Contributing to Prefect's task library is a great way to assist in open source development! Generally users have contributed tasks to the task library that accomplish a specific goal or action.
There are a few key reasons why users would want to contribute tasks to the task library:
- Gain experience contributing to an open source project
- Increase adoption for libraries, tools, and frameworks by making an easy route for users of Prefect to interact with
- Allow for tasks to evolve with Prefect meaning that as paradigms and abstractions change in Prefect the task in the open source library will change with it
- Open up collaboration to thousands of other developers who could use your task (they might fix bugs in the task you weren't aware of!)
Not to mention that we occasionally also send Prefect swag to some of our open source contributors!
# Task Structure
In order to build a task for the task library you need to define the task's
__init__ of the task will be called before the flow runs and the
run function is where
any of your task's logic will live to be executed at runtime. Allowing for kwargs to be set both during
initialization and at runtime is key to improving a task's functionality.
One example of this separation in action would be initializing a
ShellTask with a specific
then passing in a different
command at runtime. This will create two tasks in the flow, each with
different commands, without having to redefine the shell type.
my_shell = ShellTask(shell="bash") with Flow("shell_commands") as flow: task1 = my_shell(command="ls") task2 = my_shell(command="ls | wc -l")
(For more in depth information on the components of Prefect tasks take a look at The Anatomy of a Prefect Task guide.)
This snippet below is the general structure of a task contained in the task library.
from prefect import Task from prefect.utilities.tasks import defaults_from_attrs class YourTask(Task): """ Task for doing something Args: - your_kwarg (string, optional): an optional kwarg - **kwargs: additional keyword arguments to pass to the Task constructor """ def __init__( self, your_kwarg: str = None, **kwargs: Any ): self.your_kwarg = your_kwarg super().__init__(**kwargs) @defaults_from_attrs("your_kwarg") def run(self, your_kwarg: str = None) -> str: """ Run your task Args: - your_kwarg (string, optional): an optional kwarg Returns: - string: description of what it returned """ # Place your specific task run logic inside this function return use_your_library(your_kwarg)
In the snippet above there is a special decorator
defaults_from_attrs. This decorator serves the purpose
of reducing the amount of boilerplate code in the task. If a value is set via initialization of the task
and is not set again at runtime then the value set at initialization will be used in place of the absent
runtime value. However, values set at runtime will always override those set during initialization.
For more examples of how the other tasks in the task library look check out the directory containing all of the task library code.
For more information on contributing to the Prefect library as whole check out the development documentation.
# Secrets and Authentication
It is common for tasks in the task library to require some sort of authentication when interacting with
services. Prefect has a desired implementation when it comes to using credentials in a task and that is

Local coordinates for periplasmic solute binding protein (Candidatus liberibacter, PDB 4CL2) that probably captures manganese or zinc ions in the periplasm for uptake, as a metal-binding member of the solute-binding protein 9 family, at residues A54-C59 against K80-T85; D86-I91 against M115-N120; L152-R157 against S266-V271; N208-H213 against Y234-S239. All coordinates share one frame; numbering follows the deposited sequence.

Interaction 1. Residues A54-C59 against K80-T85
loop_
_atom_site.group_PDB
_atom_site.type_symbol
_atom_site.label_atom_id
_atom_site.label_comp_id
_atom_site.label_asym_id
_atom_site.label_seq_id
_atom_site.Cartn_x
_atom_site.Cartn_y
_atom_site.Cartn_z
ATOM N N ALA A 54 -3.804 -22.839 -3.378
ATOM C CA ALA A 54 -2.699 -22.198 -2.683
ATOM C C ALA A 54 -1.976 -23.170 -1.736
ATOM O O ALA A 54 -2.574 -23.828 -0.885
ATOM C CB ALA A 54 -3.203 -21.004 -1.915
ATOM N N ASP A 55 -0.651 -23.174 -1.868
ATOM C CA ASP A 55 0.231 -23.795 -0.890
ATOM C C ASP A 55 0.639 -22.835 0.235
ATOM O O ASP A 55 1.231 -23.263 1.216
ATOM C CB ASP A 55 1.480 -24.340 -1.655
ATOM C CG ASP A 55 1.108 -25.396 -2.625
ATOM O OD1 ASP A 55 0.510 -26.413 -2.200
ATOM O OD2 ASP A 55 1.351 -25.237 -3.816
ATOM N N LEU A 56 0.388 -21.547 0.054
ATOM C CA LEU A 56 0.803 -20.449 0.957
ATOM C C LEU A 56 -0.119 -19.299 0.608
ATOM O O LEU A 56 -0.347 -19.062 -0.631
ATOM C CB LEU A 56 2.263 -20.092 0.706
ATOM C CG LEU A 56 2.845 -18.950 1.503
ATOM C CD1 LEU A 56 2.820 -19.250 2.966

through the use of a Secret task. A
PrefectSecret is a special type
of task for interacting with Prefect secrets that securely represents
the retrieval of sensitive data.
Secret tasks are only able to retrieve secret data during runtime therefore it is required that your
secret values be passed into your tasks through the
class YourTask(Task): def __init__(self, your_kwarg: str = None, **kwargs: Any): ... # Allows init kwargs to be passed to the run function if they are not overridden @defaults_from_attrs("your_kwarg") def run(self, your_kwarg: str = None, your_secret: str = None) -> str: authenticate_with_your_service(your_secret) ...
This allows users of the task to use Prefect Secrets to securely pass sensitive information to the task using whatever secret storage mechanism they prefer:
from prefect import Flow from prefect.tasks.secrets import PrefectSecret from prefect.tasks.your_framework import YourTask your_task = YourTask(your_kwarg="init kwarg") with Flow("your-flow") as flow: your_secret = PrefectSecret("your_secret_name") your_task(your_secret=your_secret)
Due to the nature of the tasks in the task library interacting with a wide range of services from various contributors it is not always possible for Prefect to maintain tests that communicate with all of these services. Because of this, it is integral that users who are contributing tasks to the task library test their tasks themselves against whichever services the tasks interact with.
However, we do still encourage the contribution of unit tests! The unit tests for tasks in the task library generally test that proper variables are set and used with accompanying mocks for the services that they interact with. For examples of how some of the other tasks in the task library are tested check out the tasks testing directory.
Tasks in the task library follow Prefect's standard documentation practices as outlined in the development
page on Documentation. This means that kwargs in the task's
run function must be documented in the docstring. Check out any of the other
tasks in the task library as a
point of reference!
In order for new tasks to appear in the API documentation they need to be added to the
outline.toml file in the docs
[pages.tasks.your_task] title = "Your Task" module = "prefect.tasks.your_task" classes = ["YourTask"]